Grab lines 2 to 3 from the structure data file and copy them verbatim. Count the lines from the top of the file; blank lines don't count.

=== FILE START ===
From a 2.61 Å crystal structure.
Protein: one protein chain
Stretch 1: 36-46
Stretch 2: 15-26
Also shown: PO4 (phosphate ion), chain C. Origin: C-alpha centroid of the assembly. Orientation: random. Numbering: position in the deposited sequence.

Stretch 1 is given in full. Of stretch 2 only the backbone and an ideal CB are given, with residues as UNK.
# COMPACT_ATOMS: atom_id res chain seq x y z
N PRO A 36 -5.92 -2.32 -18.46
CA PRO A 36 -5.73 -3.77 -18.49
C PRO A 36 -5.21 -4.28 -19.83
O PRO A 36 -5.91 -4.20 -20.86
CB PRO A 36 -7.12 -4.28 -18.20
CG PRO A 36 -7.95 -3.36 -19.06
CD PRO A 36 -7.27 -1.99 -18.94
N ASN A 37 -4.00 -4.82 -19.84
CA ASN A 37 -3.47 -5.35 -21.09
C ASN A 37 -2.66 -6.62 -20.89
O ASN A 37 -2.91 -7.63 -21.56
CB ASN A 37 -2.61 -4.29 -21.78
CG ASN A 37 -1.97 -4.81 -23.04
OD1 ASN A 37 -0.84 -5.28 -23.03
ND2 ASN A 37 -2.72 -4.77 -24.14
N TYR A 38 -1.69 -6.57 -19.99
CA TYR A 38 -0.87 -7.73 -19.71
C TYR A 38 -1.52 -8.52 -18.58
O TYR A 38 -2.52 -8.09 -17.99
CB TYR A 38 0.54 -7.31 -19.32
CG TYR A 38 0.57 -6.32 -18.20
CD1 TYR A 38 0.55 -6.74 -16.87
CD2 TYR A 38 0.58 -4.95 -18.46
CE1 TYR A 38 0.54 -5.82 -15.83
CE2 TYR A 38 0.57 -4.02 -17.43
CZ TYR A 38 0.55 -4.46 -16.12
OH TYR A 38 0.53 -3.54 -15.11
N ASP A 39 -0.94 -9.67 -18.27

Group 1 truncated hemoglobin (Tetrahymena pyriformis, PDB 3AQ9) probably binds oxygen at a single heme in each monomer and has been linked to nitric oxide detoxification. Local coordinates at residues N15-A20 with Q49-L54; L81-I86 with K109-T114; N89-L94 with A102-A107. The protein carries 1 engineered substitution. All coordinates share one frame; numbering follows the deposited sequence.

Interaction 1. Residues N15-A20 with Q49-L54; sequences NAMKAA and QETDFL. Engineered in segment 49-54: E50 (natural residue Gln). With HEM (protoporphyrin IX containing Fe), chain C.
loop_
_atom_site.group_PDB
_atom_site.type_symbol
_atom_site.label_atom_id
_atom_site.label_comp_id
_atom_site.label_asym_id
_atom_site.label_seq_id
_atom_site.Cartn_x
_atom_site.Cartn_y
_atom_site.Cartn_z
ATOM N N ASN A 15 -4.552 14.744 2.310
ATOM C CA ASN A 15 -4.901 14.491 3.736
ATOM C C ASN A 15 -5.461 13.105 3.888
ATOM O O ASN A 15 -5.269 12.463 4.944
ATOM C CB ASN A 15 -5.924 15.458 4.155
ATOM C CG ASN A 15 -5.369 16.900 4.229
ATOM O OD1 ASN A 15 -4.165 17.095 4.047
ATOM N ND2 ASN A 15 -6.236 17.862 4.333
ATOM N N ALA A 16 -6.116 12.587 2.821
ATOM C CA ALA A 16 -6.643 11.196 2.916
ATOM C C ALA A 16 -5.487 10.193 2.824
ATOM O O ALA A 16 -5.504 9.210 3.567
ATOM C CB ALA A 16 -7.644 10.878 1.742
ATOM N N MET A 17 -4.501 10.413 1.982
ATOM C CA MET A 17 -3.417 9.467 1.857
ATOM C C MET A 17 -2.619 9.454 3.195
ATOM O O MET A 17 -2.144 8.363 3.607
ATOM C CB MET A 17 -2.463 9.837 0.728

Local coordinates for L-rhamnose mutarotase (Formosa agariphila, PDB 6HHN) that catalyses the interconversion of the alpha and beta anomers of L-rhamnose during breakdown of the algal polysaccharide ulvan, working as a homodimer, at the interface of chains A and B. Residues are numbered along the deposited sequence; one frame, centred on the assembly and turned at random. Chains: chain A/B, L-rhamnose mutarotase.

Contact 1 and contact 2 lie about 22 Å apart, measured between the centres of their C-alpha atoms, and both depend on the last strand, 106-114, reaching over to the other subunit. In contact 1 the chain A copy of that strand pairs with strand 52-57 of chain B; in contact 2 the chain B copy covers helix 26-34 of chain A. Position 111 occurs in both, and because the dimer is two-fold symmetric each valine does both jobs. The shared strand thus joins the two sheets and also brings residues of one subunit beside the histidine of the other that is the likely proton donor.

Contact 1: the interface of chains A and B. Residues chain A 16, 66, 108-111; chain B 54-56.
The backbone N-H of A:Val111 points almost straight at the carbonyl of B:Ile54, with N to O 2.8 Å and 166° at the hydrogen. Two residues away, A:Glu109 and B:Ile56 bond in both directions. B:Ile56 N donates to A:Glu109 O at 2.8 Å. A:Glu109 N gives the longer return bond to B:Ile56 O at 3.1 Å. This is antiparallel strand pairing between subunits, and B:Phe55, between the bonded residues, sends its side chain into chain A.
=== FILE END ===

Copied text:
Protein: one protein chain
Stretch 1: 36-46